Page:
Here she is my friends… just sit back and adore her.
Our society has a long history of believing a person’s behavior, style of dress, relationship history, or lyrical prowess as indicative of their moral standing. With regard to sexual acts specifically, though, they are used even more often to give meaning to a person’s worth. Sexual morality is about controlling some else’s life, as expressed in Nancy Fischer’s Purity and Pollution. Magazine articles, newspaper, radio and TV talk show hosts love to paint our society as “morally corrupt.” And who do they attribute this corruption to more than others? Female celebrities.
But the issue at hand is the arbitrariness of sexual immorality. There is no one, all-powerful governing force that establishes the moral from the immoral when it comes to sexual practices. As Fischer describes, “there is no universal agreement as to what constitutes sexually immoral behavior.” The only “governing force” that people freely give power to is our culture, our society. We use normative thought in order to dictate our sexual lives, sexual freedoms and adventures. What is “acceptable” in different parts of the world may not be for us, here in America; and even in America, what may be understood as “normal” at my high school, in regards to sexual politics, could be viewed as “disgusting” at another.
As I alluded to before, sexual immorality is hardly ever tied to specific acts anymore (for the most part), but instead, it is often judged according to who is engaging in those acts. If you are not in a committed heterosexual relationship but are engaging in sexual acts, you’re susceptible to critique and shaming. Fischer points out how this concept has changed over the last few centuries, but now, sexual behavior has come to be seen as “indicative of some deep truth about the individual’s character.”
Sexual morality is about controlling someone else’s sex life in various ways, whether that be name calling, gossiping, dirty looks, etc. People use degrading terms in order to create a differentiation between them and the person they are attacking. As Fischer puts it, the speaker wants to call attention to the fact that they would never do what that person over there is doing. This type of statement is a “downward comparison,” and it involves and individual policing and degrading other bodies as they lift up their own self-image. So in this way, sexual morality is not just about controlling the sex life of someone else, but also about establishing a hierarchy to lift oneself and stigmatize others.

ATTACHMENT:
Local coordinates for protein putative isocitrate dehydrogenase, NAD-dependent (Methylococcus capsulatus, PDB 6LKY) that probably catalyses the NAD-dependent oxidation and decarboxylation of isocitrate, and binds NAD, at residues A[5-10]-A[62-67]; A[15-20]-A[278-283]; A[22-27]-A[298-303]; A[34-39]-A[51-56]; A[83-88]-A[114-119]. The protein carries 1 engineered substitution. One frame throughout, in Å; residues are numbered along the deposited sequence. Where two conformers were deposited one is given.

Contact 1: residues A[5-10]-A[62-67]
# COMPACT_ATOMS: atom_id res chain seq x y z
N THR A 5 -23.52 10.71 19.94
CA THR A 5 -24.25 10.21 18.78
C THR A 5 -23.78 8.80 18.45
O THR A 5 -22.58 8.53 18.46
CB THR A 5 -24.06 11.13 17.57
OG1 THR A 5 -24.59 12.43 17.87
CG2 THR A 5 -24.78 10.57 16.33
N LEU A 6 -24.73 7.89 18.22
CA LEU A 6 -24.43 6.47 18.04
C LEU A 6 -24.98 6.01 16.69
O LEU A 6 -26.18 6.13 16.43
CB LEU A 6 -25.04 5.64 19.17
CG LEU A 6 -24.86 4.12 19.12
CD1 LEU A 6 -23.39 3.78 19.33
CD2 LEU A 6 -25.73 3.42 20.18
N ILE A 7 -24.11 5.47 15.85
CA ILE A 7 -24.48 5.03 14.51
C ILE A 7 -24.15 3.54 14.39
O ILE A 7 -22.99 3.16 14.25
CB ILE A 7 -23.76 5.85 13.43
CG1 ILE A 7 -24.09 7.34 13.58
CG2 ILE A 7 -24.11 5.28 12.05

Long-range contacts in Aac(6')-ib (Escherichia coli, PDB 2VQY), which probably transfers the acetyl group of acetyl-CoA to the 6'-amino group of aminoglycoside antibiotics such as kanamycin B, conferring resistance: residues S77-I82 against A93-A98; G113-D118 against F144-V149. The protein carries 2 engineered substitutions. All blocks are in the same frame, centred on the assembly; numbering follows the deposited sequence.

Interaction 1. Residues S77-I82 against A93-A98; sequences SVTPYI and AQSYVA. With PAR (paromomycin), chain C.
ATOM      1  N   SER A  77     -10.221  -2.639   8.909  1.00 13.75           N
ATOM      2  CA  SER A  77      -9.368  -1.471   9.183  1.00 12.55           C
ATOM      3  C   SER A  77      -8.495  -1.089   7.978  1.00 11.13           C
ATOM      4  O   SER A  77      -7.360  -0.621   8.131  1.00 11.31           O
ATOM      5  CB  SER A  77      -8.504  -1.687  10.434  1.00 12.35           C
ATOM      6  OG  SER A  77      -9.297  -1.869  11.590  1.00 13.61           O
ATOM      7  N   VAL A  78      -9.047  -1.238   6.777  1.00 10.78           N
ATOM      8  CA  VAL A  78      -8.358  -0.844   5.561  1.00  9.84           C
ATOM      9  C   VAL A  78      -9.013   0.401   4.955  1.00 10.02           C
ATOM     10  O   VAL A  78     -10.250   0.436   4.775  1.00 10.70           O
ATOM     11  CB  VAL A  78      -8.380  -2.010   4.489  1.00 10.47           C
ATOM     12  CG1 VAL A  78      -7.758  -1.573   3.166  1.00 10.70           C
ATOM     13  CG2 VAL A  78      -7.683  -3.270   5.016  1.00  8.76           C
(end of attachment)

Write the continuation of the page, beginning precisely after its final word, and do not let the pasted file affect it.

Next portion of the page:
Be it that we live in a dualistic culture, where we conceptualize and see the world through a set of various binaries (right/wrong, good/bad, etc.), we tend to latch these judgments onto bodies based off of the associations we establish. Moral arguments are made to establish one as good, and the other bad. When we call someone “dirty,” as Fischer notes, we are invoking a pollution metaphor and implying that someone is contaminated and unworthy. We see this rhetoric play out with BDSM culture, migrant women in new nations, as well as down low culture for Black males.
Something that doesn’t neatly fit into hegemonic society’s vision of “good” and “pure” is ostracized, condemned and portrayed as corrupt. Moral boundaries are created to keep those who are different, out of the conversation. Sexuality, in particular, is the main axis that conversations of morality are attached to. Power relations are inevitably embedded within these conversations, too. When we look at the documentary Rape In the Fields or even the stories of migrant workers in Lebanon, we see the ways in which certain bodies are painted as “bad,” simply because these bodies often lack social capital and power just given their current circumstance–butI would argue because they are female bodies, as well.
This logic bleeds over into conversations about Rihanna.
As mentioned early, female celebrities are often the site of highly politicized rhetoric in regards to sexuality. Rihanna is no foreigner to judgment about her clothing choices, song lyrics, dance performances or Instagram posts.
It’s unfortunate that she cannot just exist as a sexual being without have issues of morality surrounding her (thanks society!). Because she wears minimal clothing, poses nude for magazine covers, sings songs about S&M or boys giving her oral sex, she is nasty, dirty, a terrible role model, polluted, immoral, and just plain bad. In fact, Instagram removed her account for a several months because of her “inappropriate content.” This policing of women’s bodies and degradation of their morality is unjust and extremely problematic.
But beyond the images we see of her or the lyrics we hear, people also find fault in her because of her actions and choices with relation to certain men. She was painted as a “slut” because of allegedly being involved with multiple male celebrities.
Yet, fact of the matter is, we know nothing about Rihanna’s “moral” stance. Just like we know nothing about anyone else’s besides our own. Rihanna is an artist, a record breaker, and an example of a young woman who embraces her body and sexuality in a way that gives her sexual agency, freedom, and control.
I understand that her being a celebrity makes for a different conversation than for the average woman, but even so, I’d wager to say most of us still hear similar commentary in our everyday lives..wouldn’t you? What is the appeal (aside from lifting oneself up) with tearing other people down? Do you find yourself having a hard time differentiating a person’s actions, clothing choices, etc. from their character? Why do you think that is (or isn’t)?